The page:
While the mother is transitioning back to her daily routine, her calf is moved into an individual pen, a sort of social distancing for that calf. Because of the low level of immunity, calves are kept separate from each other to avoid any cross-contamination of diseases and viruses; sound familiar to the current headlines? Calves can be closely monitored, fed a specific diet, watched for sickness, and cared for on an individual basis. If a calf receives good quality colostrum, she will have a peak of immune response that will protect her until her own natural immune response starts to develop, around 3 weeks of age. The following graph illustrates the immune level of a calf if she has received adequate colostrum early in life.

Source: Penn State

As illustrated in the chart, a calf experiences a very critical or high-risk period in her immune function where her passive immunity is diminishing, and her own active immunity is developing in her system. Because the calves are isolated from their herd mates and their dams, this time period can be properly managed with the right nutrition, adequate bedding, proper ventilation, and vaccines recommended from a veterinarian. Proper management and care are what sets a calf up for her future health and productivity in any herd.

As a calf gets older, she is gradually weaned off of milk and is ready to move onto the next stage of her socialization process. She will be moved out of her individual pen and grouped into a small group setting with other calves her age. Think of this stage as a kindergarten student attending school for the first time, and all of the sickness that can come along with it. Just like little kids, these newly grouped calves will be exposed to anything that their herdmates may have been harboring. Like COVID-19, if calves have been introduced to a virus, their symptoms will start to appear within a few days. As with viruses, exposure can be occurring without visible signs of infection, a calf that may be newly infected, can be passing it to her herdmates unknown to the farmers caring for them. Farmers can minimize these risks to their animals by following proper vaccination schedules, management practices, and biosecurity plans on their farms. Funny how all of this sounds very familiar lately!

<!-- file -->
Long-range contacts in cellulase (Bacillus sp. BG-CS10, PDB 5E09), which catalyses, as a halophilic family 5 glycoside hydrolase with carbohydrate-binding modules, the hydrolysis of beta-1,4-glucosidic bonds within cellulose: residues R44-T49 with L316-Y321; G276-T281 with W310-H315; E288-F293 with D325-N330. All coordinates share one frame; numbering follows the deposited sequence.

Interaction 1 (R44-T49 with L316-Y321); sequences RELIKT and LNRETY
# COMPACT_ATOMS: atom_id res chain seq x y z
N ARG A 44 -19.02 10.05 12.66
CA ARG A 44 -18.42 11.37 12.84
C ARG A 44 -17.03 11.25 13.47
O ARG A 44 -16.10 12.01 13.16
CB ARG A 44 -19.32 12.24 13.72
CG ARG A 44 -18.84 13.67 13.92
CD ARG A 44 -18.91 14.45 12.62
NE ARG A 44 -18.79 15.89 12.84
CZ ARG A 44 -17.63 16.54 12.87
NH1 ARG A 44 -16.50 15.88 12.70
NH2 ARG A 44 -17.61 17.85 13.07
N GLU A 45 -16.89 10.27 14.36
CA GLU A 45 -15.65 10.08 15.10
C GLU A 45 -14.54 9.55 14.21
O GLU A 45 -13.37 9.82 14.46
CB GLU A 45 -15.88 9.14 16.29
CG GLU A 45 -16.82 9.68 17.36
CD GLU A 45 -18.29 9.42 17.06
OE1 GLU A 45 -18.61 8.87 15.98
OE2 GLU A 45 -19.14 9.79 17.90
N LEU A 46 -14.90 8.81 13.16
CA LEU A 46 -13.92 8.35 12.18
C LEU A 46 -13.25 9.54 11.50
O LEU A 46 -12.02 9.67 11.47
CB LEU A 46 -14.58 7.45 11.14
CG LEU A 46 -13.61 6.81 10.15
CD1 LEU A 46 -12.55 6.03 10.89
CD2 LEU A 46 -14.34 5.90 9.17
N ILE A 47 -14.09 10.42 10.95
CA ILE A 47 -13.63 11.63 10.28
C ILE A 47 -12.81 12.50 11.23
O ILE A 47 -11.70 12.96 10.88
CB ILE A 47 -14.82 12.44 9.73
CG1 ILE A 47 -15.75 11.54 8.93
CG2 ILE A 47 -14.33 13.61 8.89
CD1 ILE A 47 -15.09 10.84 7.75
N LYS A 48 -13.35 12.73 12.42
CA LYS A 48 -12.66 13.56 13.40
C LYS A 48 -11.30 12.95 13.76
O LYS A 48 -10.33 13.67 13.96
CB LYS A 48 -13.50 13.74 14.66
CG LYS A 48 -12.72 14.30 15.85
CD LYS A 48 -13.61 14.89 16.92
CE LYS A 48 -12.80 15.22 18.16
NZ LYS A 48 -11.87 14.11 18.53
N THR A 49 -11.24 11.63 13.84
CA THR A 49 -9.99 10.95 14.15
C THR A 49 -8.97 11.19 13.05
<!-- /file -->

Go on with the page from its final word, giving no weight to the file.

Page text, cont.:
Socialization of calves can be a smooth process if managed properly. Problems are also minimized when farmers have a closed herd. However, there are occasions where farms buy calves, heifers, or older cows from other farms or auction barns. When farms purchase outside animals, they have no idea what diseases or viruses may come with that animal. Therefore, those animals need to be isolated from the rest of the herd and quarantined for a specific amount of time, usually 14 days. They must be housed where they cannot come into contact with other animals either through direct contact of through airborne contamination. Animals can spread diseases and viruses through their saliva and other bodily secretions. They must not share water sources or eat from common areas where the disease can be spread. It is also important for the farmers and employees that are working with the quarantined animals to also practice good hygiene. They sanitize boots and clothes to avoid disease transfer to healthy animals and work with sick or quarantined animals last. Farmers assume that quarantined animals MAY be sick and take every precaution to avoid spreading it to the rest of the herd. Crazy how this is what is being preached to us everyday thorough the media!

None of this information is to belittle the current status of COVID-19. This is a serious situation in which we all must practice extra care and follow the current recommendations. However, when this has calmed down and the world around us resumes its normal routine, let us not forget the farmers who continue to implement these precautions each and every day. They maintain these routines for their own personal safety, the safety of their animals and farms, and for the consumer so that you are provided with the safest and highest quality product possible.